A recently published study collected the opinion of 21 experts from different fields (physical therapists, sports scientists, exercise physiologists and sport physicians) with more than 12 years of experience in elite football and academic knowledge.6 The experts agreed to conclude that exercises such as sprints and high-speed running are perceived as more effective to prevent muscle injury, followed by eccentric exercises. The day to perform sprints and high-speed running or eccentric exercises will depend on the proximity to the previous and following match. Furthermore, concentric, and isometric exercises, vertical and horizontal plyometric, coordination exercises, core, and dynamic flexibility, as well as stability exercises were also defined as “partially effective” to prevent muscle injury. However, they did not come to any conclusions regarding the scheduling of training variables, such as the number of sets or repetitions, as it will depend of the context.

Conclusions

Therefore, according to the experts’ opinion, strategies based on exercising to prevent muscle injury should be mainly focused on sprints, high-speed running and eccentric exercises, combined in a multidimensional programme together with other types of exercises that have shown some level of effectiveness. Similarly, experts agree that the context in which these exercises are performed is key. Also, scientific evidence does not seem to support the role of strategies based on exercising to prevent injuries. Nonetheless, it is worth mentioning that this does not mean these exercises are not important or effective, but, maybe, they have not been scientifically validated yet.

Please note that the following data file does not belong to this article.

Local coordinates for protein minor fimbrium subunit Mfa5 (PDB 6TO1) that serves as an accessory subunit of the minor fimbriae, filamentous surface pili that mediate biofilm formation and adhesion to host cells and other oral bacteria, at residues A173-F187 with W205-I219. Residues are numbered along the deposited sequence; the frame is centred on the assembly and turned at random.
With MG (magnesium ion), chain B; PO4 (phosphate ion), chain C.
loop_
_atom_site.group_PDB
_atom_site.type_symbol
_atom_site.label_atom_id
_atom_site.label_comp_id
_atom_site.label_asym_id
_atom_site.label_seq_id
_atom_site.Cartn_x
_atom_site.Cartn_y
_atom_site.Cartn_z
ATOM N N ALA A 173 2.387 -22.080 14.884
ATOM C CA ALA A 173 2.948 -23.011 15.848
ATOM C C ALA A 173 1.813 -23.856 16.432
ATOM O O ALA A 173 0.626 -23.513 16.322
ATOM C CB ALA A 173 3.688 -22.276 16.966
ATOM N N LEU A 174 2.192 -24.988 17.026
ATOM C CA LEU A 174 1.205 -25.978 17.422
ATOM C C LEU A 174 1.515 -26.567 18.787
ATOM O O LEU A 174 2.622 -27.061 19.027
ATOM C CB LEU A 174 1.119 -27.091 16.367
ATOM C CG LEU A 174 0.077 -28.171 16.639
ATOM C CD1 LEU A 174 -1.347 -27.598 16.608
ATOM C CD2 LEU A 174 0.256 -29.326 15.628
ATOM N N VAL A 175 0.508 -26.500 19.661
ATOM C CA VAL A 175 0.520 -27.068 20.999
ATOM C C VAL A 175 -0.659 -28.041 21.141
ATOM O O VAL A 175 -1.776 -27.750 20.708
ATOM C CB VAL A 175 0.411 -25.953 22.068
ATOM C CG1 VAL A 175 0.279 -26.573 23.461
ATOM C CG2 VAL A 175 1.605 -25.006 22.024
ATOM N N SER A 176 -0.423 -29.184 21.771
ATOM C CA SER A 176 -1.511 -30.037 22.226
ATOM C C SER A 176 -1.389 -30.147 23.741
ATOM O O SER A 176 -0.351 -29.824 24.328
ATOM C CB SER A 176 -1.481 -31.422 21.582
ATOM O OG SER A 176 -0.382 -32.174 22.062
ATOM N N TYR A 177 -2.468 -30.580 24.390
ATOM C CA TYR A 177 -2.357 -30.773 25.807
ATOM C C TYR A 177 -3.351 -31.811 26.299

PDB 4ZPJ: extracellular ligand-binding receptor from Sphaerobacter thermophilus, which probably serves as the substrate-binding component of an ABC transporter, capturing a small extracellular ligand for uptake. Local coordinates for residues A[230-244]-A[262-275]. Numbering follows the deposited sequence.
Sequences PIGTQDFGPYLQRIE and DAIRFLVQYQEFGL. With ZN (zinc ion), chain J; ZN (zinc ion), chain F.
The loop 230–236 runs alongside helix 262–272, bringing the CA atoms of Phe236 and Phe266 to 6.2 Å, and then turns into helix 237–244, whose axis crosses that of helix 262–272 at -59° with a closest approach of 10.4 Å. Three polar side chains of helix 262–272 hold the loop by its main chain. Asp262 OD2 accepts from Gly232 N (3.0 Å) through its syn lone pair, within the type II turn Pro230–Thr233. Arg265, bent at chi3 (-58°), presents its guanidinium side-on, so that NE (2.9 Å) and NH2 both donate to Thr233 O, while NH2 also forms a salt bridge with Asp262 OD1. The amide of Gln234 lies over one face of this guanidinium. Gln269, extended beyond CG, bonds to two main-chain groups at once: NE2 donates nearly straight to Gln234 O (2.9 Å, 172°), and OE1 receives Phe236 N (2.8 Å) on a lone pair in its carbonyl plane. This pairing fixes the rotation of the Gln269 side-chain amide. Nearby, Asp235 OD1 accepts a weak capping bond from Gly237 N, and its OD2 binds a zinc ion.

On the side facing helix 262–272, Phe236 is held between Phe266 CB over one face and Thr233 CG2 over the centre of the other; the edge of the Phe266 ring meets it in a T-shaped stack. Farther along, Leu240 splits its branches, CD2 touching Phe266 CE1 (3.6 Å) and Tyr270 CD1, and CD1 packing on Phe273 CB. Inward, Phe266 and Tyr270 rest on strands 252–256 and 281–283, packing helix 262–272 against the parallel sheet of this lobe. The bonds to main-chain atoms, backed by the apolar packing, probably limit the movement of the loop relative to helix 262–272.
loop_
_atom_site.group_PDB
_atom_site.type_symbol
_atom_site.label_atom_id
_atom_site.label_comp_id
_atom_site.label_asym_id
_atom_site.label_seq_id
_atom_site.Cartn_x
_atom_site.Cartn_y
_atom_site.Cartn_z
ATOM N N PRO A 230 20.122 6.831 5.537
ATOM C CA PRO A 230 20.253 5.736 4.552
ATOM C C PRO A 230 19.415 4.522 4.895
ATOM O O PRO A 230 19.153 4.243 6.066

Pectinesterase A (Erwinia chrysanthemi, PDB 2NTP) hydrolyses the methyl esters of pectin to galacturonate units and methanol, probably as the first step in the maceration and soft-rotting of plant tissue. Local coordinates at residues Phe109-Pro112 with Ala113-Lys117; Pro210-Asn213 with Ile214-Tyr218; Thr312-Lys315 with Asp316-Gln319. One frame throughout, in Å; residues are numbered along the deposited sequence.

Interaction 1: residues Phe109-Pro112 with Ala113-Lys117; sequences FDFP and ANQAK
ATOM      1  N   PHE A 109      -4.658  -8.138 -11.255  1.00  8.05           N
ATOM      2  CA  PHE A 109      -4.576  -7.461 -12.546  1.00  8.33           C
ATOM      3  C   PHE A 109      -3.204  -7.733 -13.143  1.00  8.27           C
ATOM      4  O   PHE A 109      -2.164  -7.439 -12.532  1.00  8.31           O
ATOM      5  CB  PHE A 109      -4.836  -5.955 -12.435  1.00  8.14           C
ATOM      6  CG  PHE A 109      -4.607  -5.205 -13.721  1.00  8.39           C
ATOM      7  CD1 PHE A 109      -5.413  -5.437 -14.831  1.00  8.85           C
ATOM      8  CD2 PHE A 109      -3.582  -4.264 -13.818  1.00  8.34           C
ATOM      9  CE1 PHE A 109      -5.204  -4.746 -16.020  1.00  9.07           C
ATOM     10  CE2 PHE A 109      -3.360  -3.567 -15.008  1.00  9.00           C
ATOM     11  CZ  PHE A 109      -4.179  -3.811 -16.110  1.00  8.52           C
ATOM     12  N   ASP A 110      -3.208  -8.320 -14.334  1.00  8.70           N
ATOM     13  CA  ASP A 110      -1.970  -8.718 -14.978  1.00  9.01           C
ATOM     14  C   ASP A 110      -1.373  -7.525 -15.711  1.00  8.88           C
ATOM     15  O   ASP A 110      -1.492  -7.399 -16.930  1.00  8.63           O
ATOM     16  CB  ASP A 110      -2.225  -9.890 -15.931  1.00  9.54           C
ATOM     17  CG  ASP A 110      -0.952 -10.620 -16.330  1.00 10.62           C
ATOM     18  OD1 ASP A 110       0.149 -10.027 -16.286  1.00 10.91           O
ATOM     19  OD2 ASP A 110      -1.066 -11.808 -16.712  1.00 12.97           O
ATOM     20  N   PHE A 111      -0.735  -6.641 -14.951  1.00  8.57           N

Javier Salvador

 

 

 

 

References:

  1. Ekstrand J. Keeping your top players on the pitch: the key to football medicine at a professional level. Br J Sports Med. 2013;47(12):723-724.
  2. Ekstrand J, Hägglund M, Waldén M. Epidemiology of muscle injuries in professional football (soccer). Am J Sports Med. 2011;39(6):1226-32.
  3. Coutts AJ. Challenges in Developing Evidence-Based Practice in High-Performance Sport. Int J Sports Physiol Perform. 2017;12(6):717-718.
  4. McCall A, Carling C, Davison M, Nedelec M, Le Gall F, Berthoin S, Dupont G. Injury risk factors, screening tests and preventative strategies: a systematic review of the evidence that underpins the perceptions and practices of 44 football (soccer) teams from various premier leagues. Br J Sports Med. 2015;49(9):583-9.
  5. Fanchini M, Steendahl IB, Impellizzeri FM, Pruna R, Dupont G, Coutts AJ, Meyer T, McCall A. Exercise-Based Strategies to Prevent Muscle Injury in Elite Footballers: A Systematic Review and Best Evidence Synthesis. Sports Med. 2020;50(9):1653-1666.
  6. McCall A, Pruna R, Van der Horst N, Dupont G, Buchheit M, Coutts AJ, Impellizzeri FM, Fanchini M; EFP-Group. Exercise-Based Strategies to Prevent Muscle Injury in Male Elite Footballers: An Expert-Led Delphi Survey of 21 Practitioners Belonging to 18 Teams from the Big-5 European Leagues. Sports Med. 2020;50(9):1667-1681.